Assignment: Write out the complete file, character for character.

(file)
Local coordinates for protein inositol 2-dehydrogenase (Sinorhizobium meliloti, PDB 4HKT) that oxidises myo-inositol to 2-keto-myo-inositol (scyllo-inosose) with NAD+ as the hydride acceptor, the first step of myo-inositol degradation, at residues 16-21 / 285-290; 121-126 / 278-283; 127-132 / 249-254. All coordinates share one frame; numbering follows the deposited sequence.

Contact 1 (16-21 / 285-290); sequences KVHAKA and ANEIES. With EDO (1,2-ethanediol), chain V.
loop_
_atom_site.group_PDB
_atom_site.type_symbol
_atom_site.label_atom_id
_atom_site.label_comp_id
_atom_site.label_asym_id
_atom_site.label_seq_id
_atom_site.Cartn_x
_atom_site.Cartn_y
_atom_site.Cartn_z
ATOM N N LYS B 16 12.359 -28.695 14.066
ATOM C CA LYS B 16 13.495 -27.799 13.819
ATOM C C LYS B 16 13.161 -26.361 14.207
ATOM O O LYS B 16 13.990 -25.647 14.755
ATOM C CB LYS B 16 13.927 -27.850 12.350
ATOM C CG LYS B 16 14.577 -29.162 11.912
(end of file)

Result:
Local coordinates for protein inositol 2-dehydrogenase (Sinorhizobium meliloti, PDB 4HKT) that oxidises myo-inositol to 2-keto-myo-inositol (scyllo-inosose) with NAD+ as the hydride acceptor, the first step of myo-inositol degradation, at residues 16-21 / 285-290; 121-126 / 278-283; 127-132 / 249-254. All coordinates share one frame; numbering follows the deposited sequence.

Contact 1 (16-21 / 285-290); sequences KVHAKA and ANEIES. With EDO (1,2-ethanediol), chain V.
loop_
_atom_site.group_PDB
_atom_site.type_symbol
_atom_site.label_atom_id
_atom_site.label_comp_id
_atom_site.label_asym_id
_atom_site.label_seq_id
_atom_site.Cartn_x
_atom_site.Cartn_y
_atom_site.Cartn_z
ATOM N N LYS B 16 12.359 -28.695 14.066
ATOM C CA LYS B 16 13.495 -27.799 13.819
ATOM C C LYS B 16 13.161 -26.361 14.207
ATOM O O LYS B 16 13.990 -25.647 14.755
ATOM C CB LYS B 16 13.927 -27.850 12.350
ATOM C CG LYS B 16 14.577 -29.162 11.912